Chronicle of the Middle East and North Africa

Inequality in the Arab Countries: Scope and Causes

Inequality in Arab Countries
Yemenis displaced by the conflict, receive food aid and supplies to meet their basic needs. KHALED ZIAD / AFP

Ali Noureddine

This article has been translated from Arabic.

There is a wide range of different social inequalities, from those that measure the gender gap and the differences in the social environment between men and women in terms of opportunities, capabilities, job prospects, and education, to those that are concerned with significant inequalities in the distribution of income and wealth.

The possibility for social mobility and the ability of younger generations to develop socially or economically in comparison to their parents or earlier generations are also included in the scope of inequality. All of these elements show how deeply ingrained gender bias and class prejudice are in society. Additionally, they elucidate the mechanisms and measures that deepen or widen these gaps and examine the social and economic effects of such phenomena.

Scope and indicators of inequality in Arab countries

A recent ESCWA report provides a set of metrics that show that, as a result of many security, political, and economic factors, Arab nations together rank first in the world in terms of inequality. In Arab nations, the wealthiest 10% of the population today own 58% of the country’s total wealth.

In comparison, only roughly 8% of the total wealth is distributed to the 50% of society with the least resources. These numbers demonstrate extreme class disparity, which is greater than that found in any other part of the world. For instance, in comparison to these numbers, the wealth held by the top 10% of society does not surpass 36% in Europe, 55% in Latin America, and 52% worldwide.

Even more concerning is the fact that Arab nations mostly lack the possibility for social mobility across the various classes, as stated in the same research. In actuality, once a family enters poverty, such conditions are anticipated to be passed down to subsequent generations.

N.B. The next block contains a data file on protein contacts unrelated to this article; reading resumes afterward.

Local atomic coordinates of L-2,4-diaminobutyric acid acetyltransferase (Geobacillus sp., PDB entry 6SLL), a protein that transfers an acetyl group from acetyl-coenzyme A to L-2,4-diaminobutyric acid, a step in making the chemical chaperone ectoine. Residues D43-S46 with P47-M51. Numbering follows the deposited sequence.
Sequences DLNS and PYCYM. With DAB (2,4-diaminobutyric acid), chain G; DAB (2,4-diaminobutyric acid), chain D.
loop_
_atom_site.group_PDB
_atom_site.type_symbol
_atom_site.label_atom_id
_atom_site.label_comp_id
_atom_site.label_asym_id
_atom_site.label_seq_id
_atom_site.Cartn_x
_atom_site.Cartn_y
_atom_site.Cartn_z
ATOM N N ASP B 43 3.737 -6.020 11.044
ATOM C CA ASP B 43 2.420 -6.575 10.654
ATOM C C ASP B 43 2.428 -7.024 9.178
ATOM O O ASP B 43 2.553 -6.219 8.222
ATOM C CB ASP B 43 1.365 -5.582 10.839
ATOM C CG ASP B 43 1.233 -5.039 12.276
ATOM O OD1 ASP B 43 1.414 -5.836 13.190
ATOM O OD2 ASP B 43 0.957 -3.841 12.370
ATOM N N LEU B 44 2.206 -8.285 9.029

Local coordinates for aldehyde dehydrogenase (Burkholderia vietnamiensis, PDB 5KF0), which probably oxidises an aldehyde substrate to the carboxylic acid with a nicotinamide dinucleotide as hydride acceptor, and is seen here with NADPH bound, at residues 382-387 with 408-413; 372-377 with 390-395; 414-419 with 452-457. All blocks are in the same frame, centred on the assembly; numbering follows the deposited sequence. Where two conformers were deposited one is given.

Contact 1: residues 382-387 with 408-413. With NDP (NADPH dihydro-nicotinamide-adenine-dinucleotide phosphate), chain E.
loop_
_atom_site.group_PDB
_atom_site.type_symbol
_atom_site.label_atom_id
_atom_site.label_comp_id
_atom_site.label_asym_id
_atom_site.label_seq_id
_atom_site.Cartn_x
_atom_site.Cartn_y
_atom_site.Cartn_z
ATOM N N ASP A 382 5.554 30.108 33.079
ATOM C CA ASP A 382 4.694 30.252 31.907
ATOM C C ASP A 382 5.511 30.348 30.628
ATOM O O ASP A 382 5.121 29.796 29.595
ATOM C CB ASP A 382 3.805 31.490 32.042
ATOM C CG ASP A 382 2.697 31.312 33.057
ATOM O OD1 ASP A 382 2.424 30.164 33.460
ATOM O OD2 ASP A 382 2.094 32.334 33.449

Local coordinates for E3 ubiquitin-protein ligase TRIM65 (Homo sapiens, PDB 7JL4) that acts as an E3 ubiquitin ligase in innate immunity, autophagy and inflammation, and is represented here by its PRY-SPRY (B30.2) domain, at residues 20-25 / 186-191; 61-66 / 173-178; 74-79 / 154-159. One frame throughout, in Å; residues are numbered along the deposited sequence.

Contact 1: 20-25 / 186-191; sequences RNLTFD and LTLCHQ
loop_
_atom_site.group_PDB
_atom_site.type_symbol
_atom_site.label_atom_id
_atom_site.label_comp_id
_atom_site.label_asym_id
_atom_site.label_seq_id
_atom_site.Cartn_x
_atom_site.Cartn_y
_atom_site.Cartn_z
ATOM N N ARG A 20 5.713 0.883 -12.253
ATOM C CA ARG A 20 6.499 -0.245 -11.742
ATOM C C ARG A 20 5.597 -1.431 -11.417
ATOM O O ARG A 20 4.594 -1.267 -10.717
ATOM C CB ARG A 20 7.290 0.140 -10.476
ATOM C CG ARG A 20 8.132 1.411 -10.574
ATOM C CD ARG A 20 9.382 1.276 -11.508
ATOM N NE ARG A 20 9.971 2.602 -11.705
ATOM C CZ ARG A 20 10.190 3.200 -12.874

The significant lack of social mobility potential is frequently caused by inadequate or nonexistent public services, which are designed to give the most disadvantaged and vulnerable people access to opportunities and free education.

The absence of social safety networks, which are intended to ensure the fundamental necessities for such families rather than maintaining succeeding generations of these socioeconomic strata in a cycle of decline, is another element that contributes to the problem.

According to estimates, the Arab region will require more time than the rest of the world (142 years) to overcome the gender gap, which is a reflection of the disparities between men’s and women’s access to work, education, and other opportunities.

According to statistics that reveal a significant disparity between men and women in terms of unemployment rates, illiteracy, individual income, and political empowerment, Arab nations fall below the world average in terms of gender equality. Notably, this crisis component was considerably exacerbated by the Coronavirus pandemic and its effects on economic development and the efficiency of public institutions.

Factors that widen social and gender differences

Several factors contribute to the growth of this societal divide, with conflict and insecurity at the forefront. Large populations of refugees and persons who have been forcibly displaced during times of wartime upheaval struggle to meet even their most basic necessities.

This inevitably raises the percentage of the population living in extreme poverty, which is exactly what happened when war broke out in Yemen, Libya, Iraq, Syria, and Somalia. The populations of these nations suffered as a result of the state institutions’ incapacity to deliver the most fundamental public services, while refugees suffered from the loss of food security, health, and education services.